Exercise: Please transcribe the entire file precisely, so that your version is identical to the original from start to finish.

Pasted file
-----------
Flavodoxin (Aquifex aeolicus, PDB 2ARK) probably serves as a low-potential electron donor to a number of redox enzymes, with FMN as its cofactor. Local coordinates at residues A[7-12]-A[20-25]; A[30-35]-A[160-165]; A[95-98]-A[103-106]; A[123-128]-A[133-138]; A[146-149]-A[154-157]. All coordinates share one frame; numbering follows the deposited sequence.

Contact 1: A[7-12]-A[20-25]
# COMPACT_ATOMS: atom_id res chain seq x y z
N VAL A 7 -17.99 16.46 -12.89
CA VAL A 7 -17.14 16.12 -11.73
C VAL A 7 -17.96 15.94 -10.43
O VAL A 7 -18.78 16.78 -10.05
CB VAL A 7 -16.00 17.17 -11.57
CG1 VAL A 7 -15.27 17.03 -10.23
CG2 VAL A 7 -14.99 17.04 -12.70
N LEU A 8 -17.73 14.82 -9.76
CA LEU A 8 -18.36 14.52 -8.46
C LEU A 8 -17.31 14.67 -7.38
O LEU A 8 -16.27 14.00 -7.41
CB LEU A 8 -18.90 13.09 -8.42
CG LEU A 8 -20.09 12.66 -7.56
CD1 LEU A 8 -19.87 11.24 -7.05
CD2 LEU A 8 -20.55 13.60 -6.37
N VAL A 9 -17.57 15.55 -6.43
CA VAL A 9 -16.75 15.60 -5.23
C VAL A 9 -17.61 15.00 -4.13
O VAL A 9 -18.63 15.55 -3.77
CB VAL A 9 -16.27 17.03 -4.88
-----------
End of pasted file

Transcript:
Flavodoxin (Aquifex aeolicus, PDB 2ARK) probably serves as a low-potential electron donor to a number of redox enzymes, with FMN as its cofactor. Local coordinates at residues A[7-12]-A[20-25]; A[30-35]-A[160-165]; A[95-98]-A[103-106]; A[123-128]-A[133-138]; A[146-149]-A[154-157]. All coordinates share one frame; numbering follows the deposited sequence.

Contact 1: A[7-12]-A[20-25]
# COMPACT_ATOMS: atom_id res chain seq x y z
N VAL A 7 -17.99 16.46 -12.89
CA VAL A 7 -17.14 16.12 -11.73
C VAL A 7 -17.96 15.94 -10.43
O VAL A 7 -18.78 16.78 -10.05
CB VAL A 7 -16.00 17.17 -11.57
CG1 VAL A 7 -15.27 17.03 -10.23
CG2 VAL A 7 -14.99 17.04 -12.70
N LEU A 8 -17.73 14.82 -9.76
CA LEU A 8 -18.36 14.52 -8.46
C LEU A 8 -17.31 14.67 -7.38
O LEU A 8 -16.27 14.00 -7.41
CB LEU A 8 -18.90 13.09 -8.42
CG LEU A 8 -20.09 12.66 -7.56
CD1 LEU A 8 -19.87 11.24 -7.05
CD2 LEU A 8 -20.55 13.60 -6.37
N VAL A 9 -17.57 15.55 -6.43
CA VAL A 9 -16.75 15.60 -5.23
C VAL A 9 -17.61 15.00 -4.13
O VAL A 9 -18.63 15.55 -3.77
CB VAL A 9 -16.27 17.03 -4.88